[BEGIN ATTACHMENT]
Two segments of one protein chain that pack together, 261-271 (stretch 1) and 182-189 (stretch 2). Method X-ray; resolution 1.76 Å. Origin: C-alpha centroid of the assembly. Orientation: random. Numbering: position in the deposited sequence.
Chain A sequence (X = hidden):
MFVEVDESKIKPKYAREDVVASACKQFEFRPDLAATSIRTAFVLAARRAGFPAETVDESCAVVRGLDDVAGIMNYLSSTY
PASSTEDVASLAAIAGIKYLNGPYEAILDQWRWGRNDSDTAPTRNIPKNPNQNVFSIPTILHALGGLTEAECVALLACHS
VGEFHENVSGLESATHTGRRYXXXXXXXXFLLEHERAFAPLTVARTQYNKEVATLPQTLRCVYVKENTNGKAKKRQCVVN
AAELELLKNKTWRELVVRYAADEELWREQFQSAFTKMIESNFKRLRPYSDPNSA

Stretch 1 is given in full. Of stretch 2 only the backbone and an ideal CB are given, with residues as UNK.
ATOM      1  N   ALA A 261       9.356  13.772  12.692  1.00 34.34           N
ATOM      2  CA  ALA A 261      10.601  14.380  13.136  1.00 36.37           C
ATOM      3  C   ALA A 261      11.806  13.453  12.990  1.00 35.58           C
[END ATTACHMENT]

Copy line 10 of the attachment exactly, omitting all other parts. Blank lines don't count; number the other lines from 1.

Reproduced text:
ATOM      3  C   ALA A 261      11.806  13.453  12.990  1.00 35.58           C